The Government is not promising any election year sweeteners in this Thursday's Budget as it unveils a paper-thin surplus for the coming financial year.
Instead the narrative of the Prime Minister, John Key, and the Finance Minister, Bill English, is that Mr English's sixth budget will continue the Government's theme of restraint and caution.
But there will be - as signalled in earlier budgets - one billion dollars allocated to new spending this time, compared with the Mr English's earlier zero budgets.
That is why the Finance Minister says the theme of the Budget is "building on a growing economy".
Just how the billion dollars gets spread around will be influenced by the looming general election despite Mr Key's exhortations that this will not be a vote-buying budget. So it appears the Government will attempt to spend money in areas it feels it might be vulnerable to Opposition attacks.
It is increasingly likely that more money will be allocated to extending paid parental leave to more than 14 weeks. How much more is unclear but the Government will not go as far as signing up to Labour's policy of providing paid parental leave for the first six months of a baby's life.
Mr Key has also hinted the Government will make paid parental leave more widely available. He points out that under the current scheme only 40 percent of workers are eligible for the leave.
Again just how far the Government will relax the rules to allow more parents to get paid parental leave is unclear.
Much will depend on the cost. Already the Government has committed more money to health, education and the Defence Force, as well as this week announcing it will boost Inland Revenue's spending to allow the department to crack down even harder on tax avoidance and evasion.
Mr Key argues National's budget will be fiscally responsible and pave the way for continued growth.
He contrasts New Zealand's position with that of Australia. Here the Government is heading back into surplus. Across the Tasman the Government faces ongoing deficits as it struggles to get its spending under control.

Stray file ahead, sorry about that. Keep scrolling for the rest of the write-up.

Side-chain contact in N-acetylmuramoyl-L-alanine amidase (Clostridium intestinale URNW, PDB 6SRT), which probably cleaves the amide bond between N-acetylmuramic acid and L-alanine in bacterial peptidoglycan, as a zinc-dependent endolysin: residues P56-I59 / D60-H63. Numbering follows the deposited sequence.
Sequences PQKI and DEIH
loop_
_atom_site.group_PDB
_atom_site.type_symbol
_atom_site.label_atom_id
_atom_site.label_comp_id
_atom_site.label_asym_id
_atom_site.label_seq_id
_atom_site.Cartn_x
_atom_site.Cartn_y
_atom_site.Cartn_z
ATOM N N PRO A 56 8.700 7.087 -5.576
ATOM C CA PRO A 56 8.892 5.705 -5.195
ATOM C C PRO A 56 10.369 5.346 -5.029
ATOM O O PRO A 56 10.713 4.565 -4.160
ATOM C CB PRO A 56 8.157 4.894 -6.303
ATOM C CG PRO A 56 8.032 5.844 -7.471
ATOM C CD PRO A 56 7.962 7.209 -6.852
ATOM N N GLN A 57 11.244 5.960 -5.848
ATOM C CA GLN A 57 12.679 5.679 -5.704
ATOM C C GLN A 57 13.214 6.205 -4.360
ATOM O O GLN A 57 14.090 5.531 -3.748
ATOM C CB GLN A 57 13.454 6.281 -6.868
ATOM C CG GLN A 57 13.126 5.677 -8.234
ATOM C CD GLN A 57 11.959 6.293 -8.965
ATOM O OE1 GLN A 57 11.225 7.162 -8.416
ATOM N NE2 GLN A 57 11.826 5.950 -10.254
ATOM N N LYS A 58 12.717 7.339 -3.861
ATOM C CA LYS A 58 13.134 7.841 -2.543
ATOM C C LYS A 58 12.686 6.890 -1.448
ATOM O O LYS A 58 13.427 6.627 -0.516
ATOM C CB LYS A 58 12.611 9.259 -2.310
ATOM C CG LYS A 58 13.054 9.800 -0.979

Mr Key says a Labor Government there left the new Coalition Government with heavy debt and ongoing deficits and compares that to the position here.
In this case though the former Labour-led Government left this Government with net debt at zero, giving it the room to borrow heavily, as it has done, to get the country through the worst of the global financial crisis.
Now the National-led Government, through tight control of spending, has put itself in a position from which it should soon be able to start repaying the debt it ran up in the past six years.
In the lead-up to the Budget and in the days after it much of the political debate will revolve around which party - Labour or National - is the better economic manager.
Labour says it too would get the books back into surplus. Its leader David Cunliffe points out Labour delivered surpluses year after year from 1999 to 2008. But he says managing the economy is more than about keeping the public finances in good shape.
Mr Cunliffe has announced that if Labour leads the next government, it will reduce the unemployment rate from 6 percent now to 4 percent by 2017. Mr Key calls it a dream but then confirms the Budget will forecast unemployment will fall to 4.5 percent that year. So Labour's dream is not too far off the official prediction.
The Green Party has also made a pre-Budget announcement, promising to set up a green investment bank to foster investment in clean technologies and green industries.
But what matters this week is the actual Budget.
The Government, after two weeks of political difficulties, will be hoping Mr English's Budget puts it firmly back in charge of the political agenda.